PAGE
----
December 05, 2005

CIA Secret Prisons

I've been sitting on a theory (actually on several but this post is about only one of them) because I thought that speaking about it, even to my limited readership, provided enough possibility of harming our side in the war on terror that it would be better to shut up. I've reassessed and toss my two cents in. I think that the CIA runs zero prisons in E. Europe.

The prisons alleged to exist are there. The bigwig international terrorists speculated about throughout the world are there. They just simply were transferred over to the Polish and Romanian governments and, under well established cooperative agreements, the CIA et al gets access to such prisoners of international interest. No doubt, some very discreet visitors from lots of countries have been visiting.

This scenario has the benefit of everybody in all governments telling the truth. The CIA says they do not run prisons in E. Europe: Truth.
The Polish and Romanian governments say that they have no secret US prisons: Truth.

Nobody seems to be asking whether Poland or Romania hold terrorists in their own prisons. Of course they do. Everybody has some terrorists. Everybody seems to be exercised about the violation of sovereignty that US prisons would mean. But if the Poles and the Romanians already had facilities that were up to snuff in terms of security, why would it be necessary for the CIA to construct its own facilities? What would be the benefit for all that cost?

Let's even say that the CIA built it all. What's the benefit of keeping the title of the facility in the US' name? There is none.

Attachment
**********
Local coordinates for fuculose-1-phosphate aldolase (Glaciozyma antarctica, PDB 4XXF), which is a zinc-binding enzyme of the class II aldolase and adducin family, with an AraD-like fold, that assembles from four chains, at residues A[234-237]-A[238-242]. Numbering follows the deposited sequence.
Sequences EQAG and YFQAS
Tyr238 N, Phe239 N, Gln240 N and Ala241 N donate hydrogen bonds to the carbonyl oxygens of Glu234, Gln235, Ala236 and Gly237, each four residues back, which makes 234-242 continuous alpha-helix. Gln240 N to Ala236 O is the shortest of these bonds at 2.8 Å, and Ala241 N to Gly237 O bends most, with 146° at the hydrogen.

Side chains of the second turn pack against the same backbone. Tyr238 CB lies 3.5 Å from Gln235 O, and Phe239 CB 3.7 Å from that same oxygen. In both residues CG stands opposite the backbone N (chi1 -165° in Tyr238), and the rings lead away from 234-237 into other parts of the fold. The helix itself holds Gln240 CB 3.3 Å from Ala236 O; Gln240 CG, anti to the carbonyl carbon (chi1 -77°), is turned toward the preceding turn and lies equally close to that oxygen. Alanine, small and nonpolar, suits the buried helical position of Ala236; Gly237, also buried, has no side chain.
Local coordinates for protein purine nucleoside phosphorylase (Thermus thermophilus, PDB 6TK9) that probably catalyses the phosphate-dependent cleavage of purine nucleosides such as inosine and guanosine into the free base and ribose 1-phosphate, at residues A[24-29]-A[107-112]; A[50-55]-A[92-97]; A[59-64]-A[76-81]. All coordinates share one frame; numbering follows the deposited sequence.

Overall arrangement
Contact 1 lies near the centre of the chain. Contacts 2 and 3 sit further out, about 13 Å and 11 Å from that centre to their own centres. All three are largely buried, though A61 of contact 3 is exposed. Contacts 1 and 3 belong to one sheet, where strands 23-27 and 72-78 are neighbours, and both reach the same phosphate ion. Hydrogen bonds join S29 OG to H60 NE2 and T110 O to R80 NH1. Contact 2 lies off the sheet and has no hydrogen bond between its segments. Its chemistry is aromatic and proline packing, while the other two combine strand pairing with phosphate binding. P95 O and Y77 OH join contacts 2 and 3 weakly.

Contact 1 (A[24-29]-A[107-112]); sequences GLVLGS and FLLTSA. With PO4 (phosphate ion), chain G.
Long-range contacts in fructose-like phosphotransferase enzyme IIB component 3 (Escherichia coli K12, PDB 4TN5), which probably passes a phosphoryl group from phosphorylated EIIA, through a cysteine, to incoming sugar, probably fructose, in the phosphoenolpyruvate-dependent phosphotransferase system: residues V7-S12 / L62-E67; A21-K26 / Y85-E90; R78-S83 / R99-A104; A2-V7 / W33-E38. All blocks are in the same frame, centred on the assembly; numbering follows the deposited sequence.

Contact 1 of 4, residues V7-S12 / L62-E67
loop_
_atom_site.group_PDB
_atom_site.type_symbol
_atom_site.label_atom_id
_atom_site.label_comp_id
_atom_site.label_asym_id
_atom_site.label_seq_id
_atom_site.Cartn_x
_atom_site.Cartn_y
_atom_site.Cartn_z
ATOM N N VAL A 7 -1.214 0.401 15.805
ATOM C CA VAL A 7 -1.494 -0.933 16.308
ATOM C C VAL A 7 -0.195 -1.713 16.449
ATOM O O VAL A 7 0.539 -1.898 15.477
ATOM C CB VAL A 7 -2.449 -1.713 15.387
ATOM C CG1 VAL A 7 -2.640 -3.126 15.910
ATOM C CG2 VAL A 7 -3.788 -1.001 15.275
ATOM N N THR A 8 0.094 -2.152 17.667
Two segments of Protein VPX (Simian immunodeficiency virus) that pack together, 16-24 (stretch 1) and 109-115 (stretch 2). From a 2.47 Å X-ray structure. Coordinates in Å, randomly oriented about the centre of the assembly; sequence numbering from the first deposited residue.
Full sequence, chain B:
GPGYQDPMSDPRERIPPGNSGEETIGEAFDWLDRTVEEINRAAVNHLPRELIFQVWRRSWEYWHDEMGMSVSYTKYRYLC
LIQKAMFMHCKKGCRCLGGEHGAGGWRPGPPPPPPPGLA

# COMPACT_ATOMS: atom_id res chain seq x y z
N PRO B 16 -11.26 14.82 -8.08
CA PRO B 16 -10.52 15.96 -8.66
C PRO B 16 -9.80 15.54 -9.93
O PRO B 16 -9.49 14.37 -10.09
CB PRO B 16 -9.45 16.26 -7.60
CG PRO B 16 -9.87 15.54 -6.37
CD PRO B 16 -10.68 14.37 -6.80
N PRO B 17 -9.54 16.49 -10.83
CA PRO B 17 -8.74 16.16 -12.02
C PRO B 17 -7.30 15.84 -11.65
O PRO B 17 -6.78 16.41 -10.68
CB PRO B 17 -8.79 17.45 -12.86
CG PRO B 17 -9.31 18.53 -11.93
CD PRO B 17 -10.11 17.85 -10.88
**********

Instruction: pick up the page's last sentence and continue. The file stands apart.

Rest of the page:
As long as there is an agreement with these countries to turn them over elsewhere if political pressure on their governments starts to get serious, there is little risk to have the prisoners out of US custody. All that will happen is that there will be a great shell game over the years maintained by various allied governments until these prisoners die of old age.

The fact of the matter is that countries are allowed to interrogate terrorists under their own control. This is both normal and desired under any sane system. Furthermore, most national laws give much more leeway than the US with regards as to when such prisoners have to surface in the court system. I don't see any moral dilemma over Poland, Romania, Germany, the UK, France, Spain, or Italy having a go at Khalid Sheikh Muhammed. It's not a particularly nice thing to do but is hardly the stuff of moral nightmares.

The protests over extraordinary rendition have always been about sending people to countries that regularly torture their prisoners. This is because that's the easy case. It's much tougher to protest if you're rendering a prisoner to France.

The game will go on. "Human rights" campaigners will be mesmerized by the shell game while national governments pass these men back and forth on secret flights whenever the campaigners grow too bothersome or the jihadi brigades get too close to executing a successful prison break out. It's a life sentence for terrorist leaders caught up in the system, without the benefit of being able to strike propaganda blows in their trials.

Posted by TMLutas at December 5, 2005 02:26 PM